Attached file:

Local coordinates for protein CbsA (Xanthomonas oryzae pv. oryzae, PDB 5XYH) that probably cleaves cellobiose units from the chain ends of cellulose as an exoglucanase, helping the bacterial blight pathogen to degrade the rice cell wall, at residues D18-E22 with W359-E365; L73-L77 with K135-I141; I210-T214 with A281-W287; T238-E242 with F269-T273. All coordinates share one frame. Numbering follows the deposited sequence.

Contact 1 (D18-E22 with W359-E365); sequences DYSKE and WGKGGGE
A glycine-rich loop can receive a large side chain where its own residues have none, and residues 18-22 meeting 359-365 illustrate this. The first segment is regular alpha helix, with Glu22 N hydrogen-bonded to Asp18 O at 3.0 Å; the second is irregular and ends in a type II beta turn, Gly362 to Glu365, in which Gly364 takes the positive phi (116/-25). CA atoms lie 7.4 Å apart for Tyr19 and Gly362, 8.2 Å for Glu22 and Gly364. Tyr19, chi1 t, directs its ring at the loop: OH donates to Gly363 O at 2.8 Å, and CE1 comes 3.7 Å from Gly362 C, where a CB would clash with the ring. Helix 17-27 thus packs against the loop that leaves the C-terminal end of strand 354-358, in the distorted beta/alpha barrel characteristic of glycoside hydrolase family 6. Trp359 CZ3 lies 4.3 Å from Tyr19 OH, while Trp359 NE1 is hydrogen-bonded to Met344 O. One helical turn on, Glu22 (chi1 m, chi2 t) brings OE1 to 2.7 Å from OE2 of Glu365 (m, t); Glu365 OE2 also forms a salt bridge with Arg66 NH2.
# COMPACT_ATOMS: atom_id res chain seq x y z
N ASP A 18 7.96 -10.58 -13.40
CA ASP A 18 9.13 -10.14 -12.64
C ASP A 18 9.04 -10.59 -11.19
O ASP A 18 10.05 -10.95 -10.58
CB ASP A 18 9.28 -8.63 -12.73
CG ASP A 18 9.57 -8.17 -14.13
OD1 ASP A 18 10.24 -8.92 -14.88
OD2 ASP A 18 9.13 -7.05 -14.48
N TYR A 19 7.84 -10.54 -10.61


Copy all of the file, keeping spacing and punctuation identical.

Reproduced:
Local coordinates for protein CbsA (Xanthomonas oryzae pv. oryzae, PDB 5XYH) that probably cleaves cellobiose units from the chain ends of cellulose as an exoglucanase, helping the bacterial blight pathogen to degrade the rice cell wall, at residues D18-E22 with W359-E365; L73-L77 with K135-I141; I210-T214 with A281-W287; T238-E242 with F269-T273. All coordinates share one frame. Numbering follows the deposited sequence.

Contact 1 (D18-E22 with W359-E365); sequences DYSKE and WGKGGGE
A glycine-rich loop can receive a large side chain where its own residues have none, and residues 18-22 meeting 359-365 illustrate this. The first segment is regular alpha helix, with Glu22 N hydrogen-bonded to Asp18 O at 3.0 Å; the second is irregular and ends in a type II beta turn, Gly362 to Glu365, in which Gly364 takes the positive phi (116/-25). CA atoms lie 7.4 Å apart for Tyr19 and Gly362, 8.2 Å for Glu22 and Gly364. Tyr19, chi1 t, directs its ring at the loop: OH donates to Gly363 O at 2.8 Å, and CE1 comes 3.7 Å from Gly362 C, where a CB would clash with the ring. Helix 17-27 thus packs against the loop that leaves the C-terminal end of strand 354-358, in the distorted beta/alpha barrel characteristic of glycoside hydrolase family 6. Trp359 CZ3 lies 4.3 Å from Tyr19 OH, while Trp359 NE1 is hydrogen-bonded to Met344 O. One helical turn on, Glu22 (chi1 m, chi2 t) brings OE1 to 2.7 Å from OE2 of Glu365 (m, t); Glu365 OE2 also forms a salt bridge with Arg66 NH2.
# COMPACT_ATOMS: atom_id res chain seq x y z
N ASP A 18 7.96 -10.58 -13.40
CA ASP A 18 9.13 -10.14 -12.64
C ASP A 18 9.04 -10.59 -11.19
O ASP A 18 10.05 -10.95 -10.58
CB ASP A 18 9.28 -8.63 -12.73
CG ASP A 18 9.57 -8.17 -14.13
OD1 ASP A 18 10.24 -8.92 -14.88
OD2 ASP A 18 9.13 -7.05 -14.48
N TYR A 19 7.84 -10.54 -10.61